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11 July 2007 Intrinsic optical signals of brains in rats during loss of tissue viability: effect of brain temperature
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Noninvasive, real-time monitoring of brain tissue viability is crucial for the patients with stroke, traumatic brain injury, etc. For this purpose, measurement of intrinsic optical signal (IOS) is attractive because it can provide direct information about the viability of brain tissue noninvasively. We performed simultaneous measurements of IOSs that are related to morphological characteristics, i.e., light scattering, and energy metabolism for rat brains during saline infusion as a model with temporal loss of brain tissue viability. The results showed that the scattering signal was steady in an initial phase but showed a drastic, triphasic change in a certain range of infusion time, during which the reduction of CuA in cytochrome c oxidase started and proceeded rapidly. The start time of triphasic scattering change was delayed for about 100 s by lowering brain temperature from 29°C to 24°C, demonstrating the optical detection of cerebroprotection effect by brain cooling. Electron microscopic observation showed morphological changes of dendrite and mitochondria in the cortical surface tissue after the triphasic scattering change, which was thought to be associated with the change in light scattering we observed. These findings suggest that the simultaneous measurement of the intrinsic optical signals related to morphological characteristics and energy metabolism is useful for monitoring tissue viability in brain.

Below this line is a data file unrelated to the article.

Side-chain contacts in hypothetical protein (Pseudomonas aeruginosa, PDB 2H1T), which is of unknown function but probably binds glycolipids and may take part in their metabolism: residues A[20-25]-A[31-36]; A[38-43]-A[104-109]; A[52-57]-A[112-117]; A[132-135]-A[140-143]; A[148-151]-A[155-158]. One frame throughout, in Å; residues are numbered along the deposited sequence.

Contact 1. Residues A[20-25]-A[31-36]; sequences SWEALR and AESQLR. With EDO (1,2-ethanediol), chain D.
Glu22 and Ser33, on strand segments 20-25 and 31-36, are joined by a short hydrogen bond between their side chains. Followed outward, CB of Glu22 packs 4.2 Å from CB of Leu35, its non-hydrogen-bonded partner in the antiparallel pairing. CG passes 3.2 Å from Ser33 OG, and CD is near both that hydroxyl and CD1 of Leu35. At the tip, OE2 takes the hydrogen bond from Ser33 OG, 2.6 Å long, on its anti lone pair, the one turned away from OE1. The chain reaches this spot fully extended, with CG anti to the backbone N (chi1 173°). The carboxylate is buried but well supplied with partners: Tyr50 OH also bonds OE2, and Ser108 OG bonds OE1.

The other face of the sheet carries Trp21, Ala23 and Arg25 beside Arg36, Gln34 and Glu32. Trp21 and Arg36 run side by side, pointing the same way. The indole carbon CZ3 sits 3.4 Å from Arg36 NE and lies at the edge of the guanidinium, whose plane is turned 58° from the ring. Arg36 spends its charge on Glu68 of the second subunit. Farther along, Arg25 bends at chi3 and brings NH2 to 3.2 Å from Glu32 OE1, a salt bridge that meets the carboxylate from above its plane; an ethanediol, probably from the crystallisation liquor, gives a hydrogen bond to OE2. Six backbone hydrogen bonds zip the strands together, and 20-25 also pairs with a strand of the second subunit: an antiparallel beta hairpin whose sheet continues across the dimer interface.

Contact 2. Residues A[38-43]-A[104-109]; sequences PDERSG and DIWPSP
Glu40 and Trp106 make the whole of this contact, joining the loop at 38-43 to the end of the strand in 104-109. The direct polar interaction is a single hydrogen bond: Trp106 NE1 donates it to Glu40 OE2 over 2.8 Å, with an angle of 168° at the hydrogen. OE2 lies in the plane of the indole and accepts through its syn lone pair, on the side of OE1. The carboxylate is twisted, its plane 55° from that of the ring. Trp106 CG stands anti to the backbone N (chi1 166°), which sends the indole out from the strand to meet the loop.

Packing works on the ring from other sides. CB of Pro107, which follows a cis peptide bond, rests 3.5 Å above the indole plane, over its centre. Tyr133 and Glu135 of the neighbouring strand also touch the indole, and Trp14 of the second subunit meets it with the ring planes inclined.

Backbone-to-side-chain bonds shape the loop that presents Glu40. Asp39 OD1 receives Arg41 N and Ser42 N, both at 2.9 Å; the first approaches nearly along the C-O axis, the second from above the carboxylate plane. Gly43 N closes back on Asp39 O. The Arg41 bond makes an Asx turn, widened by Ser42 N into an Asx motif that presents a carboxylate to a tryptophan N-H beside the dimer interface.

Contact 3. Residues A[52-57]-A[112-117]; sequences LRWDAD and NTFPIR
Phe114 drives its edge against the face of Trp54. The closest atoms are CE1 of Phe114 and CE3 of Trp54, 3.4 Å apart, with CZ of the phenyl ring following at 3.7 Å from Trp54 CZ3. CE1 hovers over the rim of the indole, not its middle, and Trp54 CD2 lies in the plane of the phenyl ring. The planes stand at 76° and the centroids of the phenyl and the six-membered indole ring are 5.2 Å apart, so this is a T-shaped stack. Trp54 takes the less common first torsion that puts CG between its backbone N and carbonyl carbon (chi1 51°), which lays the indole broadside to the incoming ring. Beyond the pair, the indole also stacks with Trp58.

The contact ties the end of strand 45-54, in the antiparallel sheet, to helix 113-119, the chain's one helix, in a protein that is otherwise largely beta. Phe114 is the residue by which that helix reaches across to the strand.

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Satoko Kawauchi, Shunichi Sato, Hidetoshi Ooigawa, Hiroshi Nawashiro, and Makoto Kikuchi "Intrinsic optical signals of brains in rats during loss of tissue viability: effect of brain temperature", Proc. SPIE 6628, Diagnostic Optical Spectroscopy in Biomedicine IV, 66280A (11 July 2007);

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